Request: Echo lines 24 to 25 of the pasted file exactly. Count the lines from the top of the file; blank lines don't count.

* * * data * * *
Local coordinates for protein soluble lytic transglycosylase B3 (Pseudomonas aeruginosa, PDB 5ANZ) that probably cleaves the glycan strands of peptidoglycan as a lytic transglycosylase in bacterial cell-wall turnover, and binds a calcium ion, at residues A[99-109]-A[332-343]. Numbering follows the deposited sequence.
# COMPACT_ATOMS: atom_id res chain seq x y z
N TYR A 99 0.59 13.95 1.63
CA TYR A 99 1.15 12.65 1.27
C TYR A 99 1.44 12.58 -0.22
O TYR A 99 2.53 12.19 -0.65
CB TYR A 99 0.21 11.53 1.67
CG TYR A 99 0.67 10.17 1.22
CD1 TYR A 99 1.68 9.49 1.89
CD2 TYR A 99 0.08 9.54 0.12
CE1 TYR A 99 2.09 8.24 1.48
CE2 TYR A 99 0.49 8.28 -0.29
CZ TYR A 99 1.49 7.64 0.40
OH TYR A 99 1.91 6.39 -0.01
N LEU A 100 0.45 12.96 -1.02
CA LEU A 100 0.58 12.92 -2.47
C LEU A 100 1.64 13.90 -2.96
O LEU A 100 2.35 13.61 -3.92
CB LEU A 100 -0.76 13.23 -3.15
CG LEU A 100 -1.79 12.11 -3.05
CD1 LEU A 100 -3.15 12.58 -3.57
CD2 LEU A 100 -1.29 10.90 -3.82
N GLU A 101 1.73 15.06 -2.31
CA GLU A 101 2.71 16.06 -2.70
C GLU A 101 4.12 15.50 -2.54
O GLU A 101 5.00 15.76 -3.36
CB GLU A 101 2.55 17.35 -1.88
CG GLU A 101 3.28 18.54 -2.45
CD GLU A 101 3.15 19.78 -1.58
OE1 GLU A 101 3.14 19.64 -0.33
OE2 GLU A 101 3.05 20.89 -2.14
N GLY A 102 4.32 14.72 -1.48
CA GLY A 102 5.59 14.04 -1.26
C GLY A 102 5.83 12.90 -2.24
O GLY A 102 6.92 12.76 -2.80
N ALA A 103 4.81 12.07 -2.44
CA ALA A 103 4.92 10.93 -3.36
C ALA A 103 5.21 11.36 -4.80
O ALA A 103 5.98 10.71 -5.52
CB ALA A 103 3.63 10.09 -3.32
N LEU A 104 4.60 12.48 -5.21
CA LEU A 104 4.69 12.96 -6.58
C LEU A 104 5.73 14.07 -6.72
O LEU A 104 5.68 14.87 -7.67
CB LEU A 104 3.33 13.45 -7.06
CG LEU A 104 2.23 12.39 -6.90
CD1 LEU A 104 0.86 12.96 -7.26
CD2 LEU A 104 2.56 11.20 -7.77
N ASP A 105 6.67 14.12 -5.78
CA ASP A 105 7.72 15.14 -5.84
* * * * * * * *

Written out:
CA GLU A 101 2.71 16.06 -2.70
C GLU A 101 4.12 15.50 -2.54